Db2 12 for z/OS extends the core capabilities of Db2 and empowers its scalability, security, reliability, and efficiency. Db2 12 was created to empower the next wave of applications in the cloud, mobile, and analytics spaces. Db2 12 provides users with the continuous delivery of new capabilities and enhancements as they are made, marking IBM’s switch of Db2 to the software as a service (SaaS) model.

Db2 12 allows for the management of core business data across your enterprise while supporting key business applications. Db2 version 12 provides database management through the use of structured query language (SQL), the industry standard database manipulation language. Db2 12 allows for up to 11.7 million inserts per second and up to 256 trillion rows per table. Those kinds of big data management capabilities ensure enterprise database systems are prepared for today’s and tomorrow’s database challenges.

Db2 12 is popular with many of the largest banking organizations in the United States. Many US tech companies also take advantage of IBM’s Db2 12 for z/OS capabilities. According to IBM, Db2 12 for z/OS offers up to 23% lower CPU costs thanks to its increased efficiency. But fear not, scalability and speed (with up to 100 times faster queries) have not been sacrificed for the sake of efficiency with the newest version of Db2.

The enhancements and modifications made to Db2 in version 12 are numerous, and they vary by the function levels activated by database administrators. We have put together a collection of resources to make learning more about Db2 12 for z/OS easier for you.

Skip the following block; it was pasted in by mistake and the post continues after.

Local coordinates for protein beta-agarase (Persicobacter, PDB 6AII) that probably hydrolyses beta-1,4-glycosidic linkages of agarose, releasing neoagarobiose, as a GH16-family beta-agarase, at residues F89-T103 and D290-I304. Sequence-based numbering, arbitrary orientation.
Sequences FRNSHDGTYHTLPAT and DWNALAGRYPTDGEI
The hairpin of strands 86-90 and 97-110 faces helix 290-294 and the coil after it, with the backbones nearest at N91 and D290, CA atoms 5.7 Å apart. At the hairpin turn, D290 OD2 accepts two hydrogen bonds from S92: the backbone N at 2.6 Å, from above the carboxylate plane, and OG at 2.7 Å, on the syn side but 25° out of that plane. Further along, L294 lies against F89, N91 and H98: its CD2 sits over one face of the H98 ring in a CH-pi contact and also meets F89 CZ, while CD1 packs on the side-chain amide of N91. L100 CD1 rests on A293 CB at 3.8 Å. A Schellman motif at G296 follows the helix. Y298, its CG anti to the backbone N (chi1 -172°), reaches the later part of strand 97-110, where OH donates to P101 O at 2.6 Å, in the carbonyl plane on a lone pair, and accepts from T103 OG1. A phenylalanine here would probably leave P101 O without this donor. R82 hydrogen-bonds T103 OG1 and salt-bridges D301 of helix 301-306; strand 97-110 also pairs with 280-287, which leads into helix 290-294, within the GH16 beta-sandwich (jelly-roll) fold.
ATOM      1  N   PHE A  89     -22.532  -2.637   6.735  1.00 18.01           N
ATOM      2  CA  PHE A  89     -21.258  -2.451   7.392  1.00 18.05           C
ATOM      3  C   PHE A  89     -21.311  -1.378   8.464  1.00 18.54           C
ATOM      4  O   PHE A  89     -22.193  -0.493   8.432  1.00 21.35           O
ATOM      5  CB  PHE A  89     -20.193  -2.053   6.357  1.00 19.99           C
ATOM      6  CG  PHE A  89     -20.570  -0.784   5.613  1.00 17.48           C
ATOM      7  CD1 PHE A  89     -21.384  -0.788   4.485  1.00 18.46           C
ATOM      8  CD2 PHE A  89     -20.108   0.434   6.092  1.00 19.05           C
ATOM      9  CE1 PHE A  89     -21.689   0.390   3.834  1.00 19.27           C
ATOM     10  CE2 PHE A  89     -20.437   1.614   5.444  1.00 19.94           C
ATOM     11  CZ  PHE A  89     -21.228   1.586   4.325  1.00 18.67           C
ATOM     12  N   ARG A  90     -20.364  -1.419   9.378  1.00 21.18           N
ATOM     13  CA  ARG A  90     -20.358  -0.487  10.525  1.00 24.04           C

Db2 12 for z/OS Resources

The IBM Knowledge Center is a fount of knowledge for all things Db2 12 related as they are the originators of the technology. IBM offers their general breakdown of what Db2 for z/OS is here. And you can find a detailed breakdown of the enhancements offered by Db2 12 in this section of the IBM Knowledge Center. You can also learn more about Db2 for z/OS and SQL concepts. This Db2 12 for z/OS Command Reference is also provided by IBM for those involved in system administration, database administration, and operation.

Videos are a great source of information that can be easier to digest for some on all subjects. This is no less the case for database systems and this YouTube playlist was put together specifically for those looking to learn more about Db2 12. You can also request free Db2 for z/OS collateral from the experts at BMC.

Order Now! Get your free Db2 collateral from BMC!

Get your free Reference Guide and Catalog Tables Poster for z/OS from BMC.
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Last updated: 06/25/2019

These postings are my own and do not necessarily represent BMC's position, strategies, or opinion.

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About the author

Stephen Watts

Stephen Watts

Stephen is based in Birmingham, AL and began working at BMC Software in 2012. Stephen holds a degree in Philosophy from Auburn University and is currently enrolled in the MS in Information Systems - Enterprise Technology Management program at University of Colorado Denver.

Stephen contributes to a variety of publications including CIO.com, Search Engine Journal, ITSM.Tools, IT Chronicles, DZone, and CompTIA.